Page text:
Averhealth’s pitch to courts is that it can manage the messy business of drug testing more than 500,000 people more accurately than competitors and for a low cost. In addition to lab services, the company provides case management software, training to state employees, and expert testimony to agencies. It even says its proprietary analytics can predict when people being tested will relapse. 

“The services provided by Averhealth are designed to help unify families and promote child safety,” Averhealth told VICE News in a statement. “Courts and agencies that make child custody decisions do so based on a long list of factors over time.”


Michigan’s Department of Health and Human Services began contracting with Averhealth in 2019, because of its lower cost, according to emails obtained by VICE News in a public records request. But soon after the contract started, case workers and judges began complaining about discrepancies in results, according to internal agency emails previously reviewed and reported by VICE News.

“We are struggling to do casework with Averhealth and don’t trust them,” one Michigan Department of Health and Human Services supervisor wrote to her colleagues in January 2021. “We are making BIG decisions, including having parents leave home or removal, and that’s scary to do when you don’t trust who you’re getting services from. Is there a different agency we can use?”

That same month, after complaints from judges about inaccurate results, Michigan hired two independent scientists to look into issues. The scientists visited the lab and made recommendations for improvement but ultimately determined that Averhealth’s results were scientifically sound, according to public records reviewed by VICE News. The scientists wrote in their final report that Riley’s allegations were “unsubstantiated” and that they did not “observe any practices that support the allegations." The scientists made an “exhaustive, independent review of the lab,” Averhealth said to VICE News in a statement.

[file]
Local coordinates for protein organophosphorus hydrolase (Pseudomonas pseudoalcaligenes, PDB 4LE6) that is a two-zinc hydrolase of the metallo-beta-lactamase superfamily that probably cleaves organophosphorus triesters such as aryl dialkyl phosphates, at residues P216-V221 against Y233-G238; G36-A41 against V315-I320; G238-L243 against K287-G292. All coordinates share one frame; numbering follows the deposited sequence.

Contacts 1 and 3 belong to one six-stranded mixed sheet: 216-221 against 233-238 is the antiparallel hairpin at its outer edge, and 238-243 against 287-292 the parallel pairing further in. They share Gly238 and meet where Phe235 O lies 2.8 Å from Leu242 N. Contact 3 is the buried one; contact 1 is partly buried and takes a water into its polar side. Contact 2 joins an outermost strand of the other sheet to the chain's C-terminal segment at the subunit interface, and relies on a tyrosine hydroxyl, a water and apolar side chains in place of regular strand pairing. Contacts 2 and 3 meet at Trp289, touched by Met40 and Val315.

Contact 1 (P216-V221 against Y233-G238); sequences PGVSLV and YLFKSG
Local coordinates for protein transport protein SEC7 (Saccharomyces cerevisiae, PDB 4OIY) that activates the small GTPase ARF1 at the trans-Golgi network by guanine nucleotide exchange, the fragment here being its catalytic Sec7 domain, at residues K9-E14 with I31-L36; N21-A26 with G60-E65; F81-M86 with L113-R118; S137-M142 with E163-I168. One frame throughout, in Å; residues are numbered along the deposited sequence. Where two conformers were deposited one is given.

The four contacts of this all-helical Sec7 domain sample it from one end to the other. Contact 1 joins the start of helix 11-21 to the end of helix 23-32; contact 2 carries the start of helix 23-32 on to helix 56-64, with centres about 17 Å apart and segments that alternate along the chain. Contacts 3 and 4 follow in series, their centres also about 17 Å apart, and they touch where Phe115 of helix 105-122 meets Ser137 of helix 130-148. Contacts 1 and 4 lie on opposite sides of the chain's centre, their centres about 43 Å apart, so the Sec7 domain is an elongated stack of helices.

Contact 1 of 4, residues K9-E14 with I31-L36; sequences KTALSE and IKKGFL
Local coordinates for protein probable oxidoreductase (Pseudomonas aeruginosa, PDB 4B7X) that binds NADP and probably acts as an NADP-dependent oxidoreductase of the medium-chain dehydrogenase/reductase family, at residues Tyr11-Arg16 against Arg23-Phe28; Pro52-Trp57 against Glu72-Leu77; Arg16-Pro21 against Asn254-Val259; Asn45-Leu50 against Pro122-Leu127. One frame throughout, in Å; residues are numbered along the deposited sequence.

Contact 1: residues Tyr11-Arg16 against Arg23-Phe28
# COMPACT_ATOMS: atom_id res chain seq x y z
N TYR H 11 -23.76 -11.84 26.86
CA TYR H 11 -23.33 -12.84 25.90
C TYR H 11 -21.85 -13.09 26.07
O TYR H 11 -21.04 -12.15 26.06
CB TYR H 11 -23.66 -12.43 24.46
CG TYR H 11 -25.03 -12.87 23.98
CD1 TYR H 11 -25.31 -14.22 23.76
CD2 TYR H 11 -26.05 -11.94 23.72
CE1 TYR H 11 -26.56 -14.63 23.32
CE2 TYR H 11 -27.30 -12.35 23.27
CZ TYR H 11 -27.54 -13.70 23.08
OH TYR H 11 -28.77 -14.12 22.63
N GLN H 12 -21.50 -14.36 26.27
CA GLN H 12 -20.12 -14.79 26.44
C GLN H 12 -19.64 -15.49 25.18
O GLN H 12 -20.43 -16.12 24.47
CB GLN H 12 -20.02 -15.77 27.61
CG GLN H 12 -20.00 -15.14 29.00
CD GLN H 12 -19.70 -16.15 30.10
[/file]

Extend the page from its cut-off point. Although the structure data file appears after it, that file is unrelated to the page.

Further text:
But a year later, Michigan’s Department of Health and Human Services suspended its $27 million contract with Averhealth, abruptly telling child welfare workers to use other providers. The state soon instructed its county offices to compile lists of every single child welfare case where positive Averhealth tests had had an impact on childrens’ out of home placements, according to an employee within Michigan’s Department of Health and Human Services. And in March 2022, according to emails reviewed by VICE News from the Missouri lawsuit, an analyst at the agency estimated at least 2,885 children in foster care had parents or caregivers with positive drug tests from Averhealth. 


Michigan had previously declined to comment to VICE News as to the reasons for the sudden suspension. But an email, sent by a special advisor to the Children’s Services Agency director and cited in the Missouri lawsuit, states that the DOJ investigation was behind the decision. 

Michigan’s Department of Health and Human Services “discontinued the use of Averhealth drug testing company after receiving information from the U.S. attorney that Averhealth was under investigation for medical fraud,” the advisor wrote to agency leaders, in March 2022, a few days after Michigan suspended its contract. 

The advisor also wrote that the DOJ’s investigation was motivated by the very issue Riley had testified about: improper calibration of lab instruments. “[Averhealth] were not complying with national accreditation standards as it related to calibration of testing devices despite agreeing to do so in their contract.” 

CLARIFICATION 1/27: The story has been updated to reflect that multiple parents are suing Averhealth in Missouri federal court.